Rich, unusually dense, and compact for an under-$20 IGT, filled with black- and red-fruit preserves, it finishes with sturdy backbone and classic Tuscan “dusty” tannins.
Wine Spectator’s 2016 36th Annual Wine Experience, held last October in NYC was outrageous. There’s really no other word to describe the gathering of Baron Eric de Rothschild, Piero Antinori, Philippe Melka, Tim Mondavi, Philippe Guigal, Nicolas Morlet, Bill Harlan, and countless other wine superstars — no, DEITIES — under one roof. Wine Spectator brought out the best of the best to share their gifts with the world, and we had a front row seat.
The star-studded event featured a six-vintage vertical tasting of the Baron’s Château Lafite Rothschild, a showcase of the top 10 on Spectator’s “100 Best” of 2015 list, and an ensemble of world-class Brunellos from Italy’s 98-point 2010 vintage. But if we had to choose one moment that topped them all? You can call us biased — chess games with a 16-time Grammy winner tend to have that effect — but really, there’s no question.
First, Trudie Styler came to the podium to introduce Il Palagio, the Tuscan estate she purchased with her rock star husband in 1997. The crowd was all ears as she told the story of the negotiation for the 18th century, 350-hectare estate. As the story goes, the Duke who sold them the property brought a bottle from the cellar to share during the negotiation. Knowing little about wine, and less about speaking Italian, the couple assumed the bottle was a product of the estate. In reality, it was a Bordeaux. When the couple’s first vintage tasted nothing like the bottle from the Duke’s cellar they realized the work that lay ahead of them. A partnership with renowned biodynamic consultant Alan York ensued, and slowly but surely, Trudie and her husband turned the estate around. Twenty years later, they were here, on the wine world’s biggest stage, presenting their offerings alongside Pierre Lurton and Philippe Melka.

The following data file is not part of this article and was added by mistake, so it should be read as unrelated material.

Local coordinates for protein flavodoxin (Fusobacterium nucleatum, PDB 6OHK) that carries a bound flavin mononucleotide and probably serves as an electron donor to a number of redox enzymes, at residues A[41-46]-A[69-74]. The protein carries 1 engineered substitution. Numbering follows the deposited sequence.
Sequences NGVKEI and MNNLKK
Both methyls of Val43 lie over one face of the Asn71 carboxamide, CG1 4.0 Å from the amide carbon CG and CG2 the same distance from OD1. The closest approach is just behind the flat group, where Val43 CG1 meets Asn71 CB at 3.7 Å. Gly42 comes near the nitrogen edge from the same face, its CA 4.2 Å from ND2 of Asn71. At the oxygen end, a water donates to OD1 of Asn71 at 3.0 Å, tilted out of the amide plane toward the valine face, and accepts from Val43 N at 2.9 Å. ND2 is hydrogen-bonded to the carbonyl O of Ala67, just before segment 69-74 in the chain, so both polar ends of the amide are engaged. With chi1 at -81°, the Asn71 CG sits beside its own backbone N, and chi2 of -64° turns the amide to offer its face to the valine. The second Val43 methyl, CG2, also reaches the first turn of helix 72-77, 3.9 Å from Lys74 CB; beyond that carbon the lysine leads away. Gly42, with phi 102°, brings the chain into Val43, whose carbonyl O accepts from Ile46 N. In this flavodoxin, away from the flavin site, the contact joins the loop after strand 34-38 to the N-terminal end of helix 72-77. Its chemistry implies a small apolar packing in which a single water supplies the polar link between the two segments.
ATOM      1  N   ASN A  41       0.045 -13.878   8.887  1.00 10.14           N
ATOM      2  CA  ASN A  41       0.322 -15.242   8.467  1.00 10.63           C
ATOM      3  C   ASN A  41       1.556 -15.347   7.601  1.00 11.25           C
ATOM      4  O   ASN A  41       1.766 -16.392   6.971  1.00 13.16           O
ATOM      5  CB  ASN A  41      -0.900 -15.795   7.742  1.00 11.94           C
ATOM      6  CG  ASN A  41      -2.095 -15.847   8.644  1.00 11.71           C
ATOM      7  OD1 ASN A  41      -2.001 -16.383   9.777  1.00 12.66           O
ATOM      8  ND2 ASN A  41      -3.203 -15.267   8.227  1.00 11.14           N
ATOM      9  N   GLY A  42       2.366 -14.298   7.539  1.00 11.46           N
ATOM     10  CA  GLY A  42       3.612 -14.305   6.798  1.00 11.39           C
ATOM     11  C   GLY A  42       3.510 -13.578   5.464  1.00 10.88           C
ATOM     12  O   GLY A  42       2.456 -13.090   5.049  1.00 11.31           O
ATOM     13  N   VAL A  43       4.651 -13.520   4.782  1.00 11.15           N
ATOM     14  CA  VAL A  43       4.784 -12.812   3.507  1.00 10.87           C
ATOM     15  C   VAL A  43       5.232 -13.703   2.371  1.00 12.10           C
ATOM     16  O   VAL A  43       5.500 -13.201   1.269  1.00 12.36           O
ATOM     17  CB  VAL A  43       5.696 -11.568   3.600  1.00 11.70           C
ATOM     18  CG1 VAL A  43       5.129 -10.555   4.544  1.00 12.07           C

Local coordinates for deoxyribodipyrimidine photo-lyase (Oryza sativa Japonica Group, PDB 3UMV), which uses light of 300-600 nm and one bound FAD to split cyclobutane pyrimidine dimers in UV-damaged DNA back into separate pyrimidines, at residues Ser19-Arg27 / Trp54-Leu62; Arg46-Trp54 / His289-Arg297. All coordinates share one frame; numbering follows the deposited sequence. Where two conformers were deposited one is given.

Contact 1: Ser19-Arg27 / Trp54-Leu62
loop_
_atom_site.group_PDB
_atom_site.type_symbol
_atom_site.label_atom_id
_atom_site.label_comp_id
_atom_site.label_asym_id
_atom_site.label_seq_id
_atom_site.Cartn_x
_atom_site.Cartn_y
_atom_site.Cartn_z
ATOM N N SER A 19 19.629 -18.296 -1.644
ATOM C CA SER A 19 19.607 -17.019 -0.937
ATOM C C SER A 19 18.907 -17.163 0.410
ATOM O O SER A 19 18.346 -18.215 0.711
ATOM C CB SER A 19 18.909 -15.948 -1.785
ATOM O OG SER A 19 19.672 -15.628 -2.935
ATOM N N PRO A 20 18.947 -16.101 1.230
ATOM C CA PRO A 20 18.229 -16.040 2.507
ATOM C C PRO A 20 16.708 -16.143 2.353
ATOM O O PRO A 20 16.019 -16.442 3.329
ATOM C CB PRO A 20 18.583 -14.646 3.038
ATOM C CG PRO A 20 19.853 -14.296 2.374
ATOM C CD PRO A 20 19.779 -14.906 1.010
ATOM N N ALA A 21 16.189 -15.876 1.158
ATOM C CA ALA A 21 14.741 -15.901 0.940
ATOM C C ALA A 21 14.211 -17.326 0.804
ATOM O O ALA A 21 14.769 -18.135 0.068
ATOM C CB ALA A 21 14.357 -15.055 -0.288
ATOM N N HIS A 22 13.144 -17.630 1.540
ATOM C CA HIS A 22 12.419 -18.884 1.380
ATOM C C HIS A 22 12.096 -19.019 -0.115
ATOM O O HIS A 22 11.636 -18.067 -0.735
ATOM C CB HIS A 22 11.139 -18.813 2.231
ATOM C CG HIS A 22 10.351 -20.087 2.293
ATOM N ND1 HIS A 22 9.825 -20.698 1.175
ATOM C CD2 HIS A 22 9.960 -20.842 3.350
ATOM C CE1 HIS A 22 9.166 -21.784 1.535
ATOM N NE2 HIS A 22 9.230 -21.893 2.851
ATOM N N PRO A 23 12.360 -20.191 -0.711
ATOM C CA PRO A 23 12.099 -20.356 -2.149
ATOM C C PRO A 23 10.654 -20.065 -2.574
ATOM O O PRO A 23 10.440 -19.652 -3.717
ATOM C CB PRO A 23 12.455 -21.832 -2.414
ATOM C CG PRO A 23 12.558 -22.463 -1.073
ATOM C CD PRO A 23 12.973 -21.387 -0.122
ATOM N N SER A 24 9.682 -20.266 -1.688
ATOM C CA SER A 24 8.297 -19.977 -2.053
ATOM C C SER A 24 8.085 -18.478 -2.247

After hearing Trudie’s story, the audience was already warm. Then she introduced her husband — Sting. The rock legend took the stage armed only with an acoustic guitar. At home under the bright lights, he greeted the crowd and launched into a spine-tingling version of his classic, “Message in a Bottle.” By the time he was finished, the entire audience was on its feet. It was a moment we won’t soon forget.
Sting and Trudie named today’s 2013 after that timeless song, and the message is clear: This is no celebrity pet project, but a serious winemaking endeavor. James Suckling confirmed as much, rating the 2013 “Message in a Bottle” 91 points, noting, “The palate has a richness of fruit but one that is balanced both by careful use of oak and a refreshing acidity.”
Comprised largely of ripe Sangiovese, assembled with equal additions of plump Syrah and Merlot, the 2013 “Message in a Bottle” is deep ruby in color. The nose is infused with tantalizing aromas of black raspberry, blackberry, and smoky graphite. Rich, unusually dense, and compact for an under-$20 IGT, filled with black- and red-fruit preserves, it finishes with sturdy backbone and classic Tuscan “dusty” tannins. Serve at 62 degrees. Drink now-2020.
$25 on release. Just $15.99 today on WineAccess as Sting and Trudie steal the show from the big boys on the world stage. 80 cases won’t last long.
Very nice wine that reflects the craftsmanship that went into the making of the wine. This wine is magnificent. It certainly fulfills the promise of "Message in a Bottle" and that message is "Good wines and good times"!
Excellent wine. This was a fruity red that my wife liked and she isn't all the fond of reds. Paired nicely with a NY Strip Steak. I intend to follow this wine in the coming years.
Really enjoyable. exceeded expectations. full & round.
The first two bottles were damaged, but the third showed why James Suckling was so positive. Still an odd combination of rich fruit and sangiovese astringence, but a decent value.
After two bottles still very close-in nose, even after decanting. Pleasant enough tastebut very abrupt finish. Seems too young; hope it develops.
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